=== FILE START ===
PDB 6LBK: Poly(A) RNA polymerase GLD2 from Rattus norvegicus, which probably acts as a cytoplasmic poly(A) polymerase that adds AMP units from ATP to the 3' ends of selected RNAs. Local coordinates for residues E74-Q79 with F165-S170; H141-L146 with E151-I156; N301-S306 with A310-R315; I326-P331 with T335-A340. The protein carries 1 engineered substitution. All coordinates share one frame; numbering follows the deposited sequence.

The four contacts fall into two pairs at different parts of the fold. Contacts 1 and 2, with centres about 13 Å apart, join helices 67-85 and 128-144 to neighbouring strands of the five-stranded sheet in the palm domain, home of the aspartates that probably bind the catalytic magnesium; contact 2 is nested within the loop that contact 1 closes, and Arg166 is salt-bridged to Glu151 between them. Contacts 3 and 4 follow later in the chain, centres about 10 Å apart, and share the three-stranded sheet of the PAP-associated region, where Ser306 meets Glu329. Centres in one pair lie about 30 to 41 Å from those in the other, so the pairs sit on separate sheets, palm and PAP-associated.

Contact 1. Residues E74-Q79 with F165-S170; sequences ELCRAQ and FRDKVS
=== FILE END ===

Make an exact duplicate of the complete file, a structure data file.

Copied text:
PDB 6LBK: Poly(A) RNA polymerase GLD2 from Rattus norvegicus, which probably acts as a cytoplasmic poly(A) polymerase that adds AMP units from ATP to the 3' ends of selected RNAs. Local coordinates for residues E74-Q79 with F165-S170; H141-L146 with E151-I156; N301-S306 with A310-R315; I326-P331 with T335-A340. The protein carries 1 engineered substitution. All coordinates share one frame; numbering follows the deposited sequence.

The four contacts fall into two pairs at different parts of the fold. Contacts 1 and 2, with centres about 13 Å apart, join helices 67-85 and 128-144 to neighbouring strands of the five-stranded sheet in the palm domain, home of the aspartates that probably bind the catalytic magnesium; contact 2 is nested within the loop that contact 1 closes, and Arg166 is salt-bridged to Glu151 between them. Contacts 3 and 4 follow later in the chain, centres about 10 Å apart, and share the three-stranded sheet of the PAP-associated region, where Ser306 meets Glu329. Centres in one pair lie about 30 to 41 Å from those in the other, so the pairs sit on separate sheets, palm and PAP-associated.

Contact 1. Residues E74-Q79 with F165-S170; sequences ELCRAQ and FRDKVS